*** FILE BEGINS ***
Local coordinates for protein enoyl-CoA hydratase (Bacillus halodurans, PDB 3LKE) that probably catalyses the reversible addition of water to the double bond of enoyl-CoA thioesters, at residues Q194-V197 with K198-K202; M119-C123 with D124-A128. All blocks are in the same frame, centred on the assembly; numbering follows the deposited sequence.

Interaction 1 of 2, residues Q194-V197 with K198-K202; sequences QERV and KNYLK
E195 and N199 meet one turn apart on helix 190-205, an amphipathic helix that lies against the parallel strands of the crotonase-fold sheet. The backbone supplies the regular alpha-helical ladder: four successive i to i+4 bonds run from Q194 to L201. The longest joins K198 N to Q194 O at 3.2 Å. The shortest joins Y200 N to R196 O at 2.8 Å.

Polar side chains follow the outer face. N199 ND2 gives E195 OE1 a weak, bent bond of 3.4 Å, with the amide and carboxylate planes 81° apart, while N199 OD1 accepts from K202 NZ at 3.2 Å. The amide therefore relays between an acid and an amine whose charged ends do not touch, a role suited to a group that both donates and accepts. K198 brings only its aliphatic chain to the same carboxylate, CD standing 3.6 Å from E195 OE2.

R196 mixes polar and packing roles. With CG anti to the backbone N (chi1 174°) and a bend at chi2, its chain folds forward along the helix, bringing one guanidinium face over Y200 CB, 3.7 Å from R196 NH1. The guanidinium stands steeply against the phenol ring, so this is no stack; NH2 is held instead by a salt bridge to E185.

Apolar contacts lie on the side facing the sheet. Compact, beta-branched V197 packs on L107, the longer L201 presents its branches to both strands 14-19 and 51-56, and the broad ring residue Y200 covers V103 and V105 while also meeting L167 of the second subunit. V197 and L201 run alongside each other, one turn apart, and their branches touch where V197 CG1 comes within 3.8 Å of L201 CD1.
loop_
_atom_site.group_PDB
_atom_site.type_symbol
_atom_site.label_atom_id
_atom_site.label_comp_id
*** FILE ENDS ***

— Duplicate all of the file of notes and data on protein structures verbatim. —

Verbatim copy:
Local coordinates for protein enoyl-CoA hydratase (Bacillus halodurans, PDB 3LKE) that probably catalyses the reversible addition of water to the double bond of enoyl-CoA thioesters, at residues Q194-V197 with K198-K202; M119-C123 with D124-A128. All blocks are in the same frame, centred on the assembly; numbering follows the deposited sequence.

Interaction 1 of 2, residues Q194-V197 with K198-K202; sequences QERV and KNYLK
E195 and N199 meet one turn apart on helix 190-205, an amphipathic helix that lies against the parallel strands of the crotonase-fold sheet. The backbone supplies the regular alpha-helical ladder: four successive i to i+4 bonds run from Q194 to L201. The longest joins K198 N to Q194 O at 3.2 Å. The shortest joins Y200 N to R196 O at 2.8 Å.

Polar side chains follow the outer face. N199 ND2 gives E195 OE1 a weak, bent bond of 3.4 Å, with the amide and carboxylate planes 81° apart, while N199 OD1 accepts from K202 NZ at 3.2 Å. The amide therefore relays between an acid and an amine whose charged ends do not touch, a role suited to a group that both donates and accepts. K198 brings only its aliphatic chain to the same carboxylate, CD standing 3.6 Å from E195 OE2.

R196 mixes polar and packing roles. With CG anti to the backbone N (chi1 174°) and a bend at chi2, its chain folds forward along the helix, bringing one guanidinium face over Y200 CB, 3.7 Å from R196 NH1. The guanidinium stands steeply against the phenol ring, so this is no stack; NH2 is held instead by a salt bridge to E185.

Apolar contacts lie on the side facing the sheet. Compact, beta-branched V197 packs on L107, the longer L201 presents its branches to both strands 14-19 and 51-56, and the broad ring residue Y200 covers V103 and V105 while also meeting L167 of the second subunit. V197 and L201 run alongside each other, one turn apart, and their branches touch where V197 CG1 comes within 3.8 Å of L201 CD1.
loop_
_atom_site.group_PDB
_atom_site.type_symbol
_atom_site.label_atom_id
_atom_site.label_comp_id